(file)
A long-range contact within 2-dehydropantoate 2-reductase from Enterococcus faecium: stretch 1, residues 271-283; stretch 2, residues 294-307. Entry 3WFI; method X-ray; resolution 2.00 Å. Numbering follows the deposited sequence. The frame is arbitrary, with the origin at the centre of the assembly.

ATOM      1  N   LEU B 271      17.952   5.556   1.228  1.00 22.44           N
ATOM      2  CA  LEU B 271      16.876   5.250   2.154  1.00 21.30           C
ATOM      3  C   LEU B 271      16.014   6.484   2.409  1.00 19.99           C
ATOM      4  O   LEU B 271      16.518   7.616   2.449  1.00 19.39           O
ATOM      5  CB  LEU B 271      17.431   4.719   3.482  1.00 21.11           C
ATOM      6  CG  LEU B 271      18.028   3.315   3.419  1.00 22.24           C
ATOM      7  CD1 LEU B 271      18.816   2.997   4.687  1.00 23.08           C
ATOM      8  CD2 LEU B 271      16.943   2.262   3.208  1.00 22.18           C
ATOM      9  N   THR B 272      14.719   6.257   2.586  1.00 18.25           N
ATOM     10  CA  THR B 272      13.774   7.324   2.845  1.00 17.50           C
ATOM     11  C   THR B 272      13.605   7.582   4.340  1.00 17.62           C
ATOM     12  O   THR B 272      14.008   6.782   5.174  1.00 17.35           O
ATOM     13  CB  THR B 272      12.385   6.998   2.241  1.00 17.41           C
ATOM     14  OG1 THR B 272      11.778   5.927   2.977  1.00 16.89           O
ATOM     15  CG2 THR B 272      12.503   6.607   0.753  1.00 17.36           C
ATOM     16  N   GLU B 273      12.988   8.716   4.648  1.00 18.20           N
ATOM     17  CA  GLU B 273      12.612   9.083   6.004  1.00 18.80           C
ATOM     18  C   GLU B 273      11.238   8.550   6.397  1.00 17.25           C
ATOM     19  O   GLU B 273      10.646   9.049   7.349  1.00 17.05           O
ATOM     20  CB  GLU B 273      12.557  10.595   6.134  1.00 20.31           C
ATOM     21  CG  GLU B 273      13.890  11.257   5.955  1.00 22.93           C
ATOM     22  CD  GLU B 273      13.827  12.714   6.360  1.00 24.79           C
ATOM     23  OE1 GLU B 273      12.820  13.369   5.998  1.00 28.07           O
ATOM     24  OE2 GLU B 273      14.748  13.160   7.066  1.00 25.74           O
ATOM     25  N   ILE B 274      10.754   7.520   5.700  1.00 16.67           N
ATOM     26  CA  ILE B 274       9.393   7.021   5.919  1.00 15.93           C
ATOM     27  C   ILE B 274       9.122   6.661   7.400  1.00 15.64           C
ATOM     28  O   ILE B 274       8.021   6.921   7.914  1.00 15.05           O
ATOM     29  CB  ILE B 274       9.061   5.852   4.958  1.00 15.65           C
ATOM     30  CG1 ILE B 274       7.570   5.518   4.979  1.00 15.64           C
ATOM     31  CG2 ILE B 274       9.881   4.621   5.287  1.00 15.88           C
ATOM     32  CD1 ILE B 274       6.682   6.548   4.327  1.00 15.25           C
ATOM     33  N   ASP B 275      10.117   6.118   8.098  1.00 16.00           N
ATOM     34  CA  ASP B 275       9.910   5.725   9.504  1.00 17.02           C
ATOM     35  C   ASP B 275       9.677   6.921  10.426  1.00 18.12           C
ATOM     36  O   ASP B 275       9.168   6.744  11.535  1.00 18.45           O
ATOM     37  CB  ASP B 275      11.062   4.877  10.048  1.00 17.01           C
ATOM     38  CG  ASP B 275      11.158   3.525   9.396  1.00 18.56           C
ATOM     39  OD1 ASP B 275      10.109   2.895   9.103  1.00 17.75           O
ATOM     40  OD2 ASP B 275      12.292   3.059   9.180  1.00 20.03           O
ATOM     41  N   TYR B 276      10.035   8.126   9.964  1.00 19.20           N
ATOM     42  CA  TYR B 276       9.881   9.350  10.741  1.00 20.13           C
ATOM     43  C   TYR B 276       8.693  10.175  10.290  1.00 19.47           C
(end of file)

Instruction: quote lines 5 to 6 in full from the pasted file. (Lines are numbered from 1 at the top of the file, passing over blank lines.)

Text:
ATOM      4  O   LEU B 271      16.518   7.616   2.449  1.00 19.39           O
ATOM      5  CB  LEU B 271      17.431   4.719   3.482  1.00 21.11           C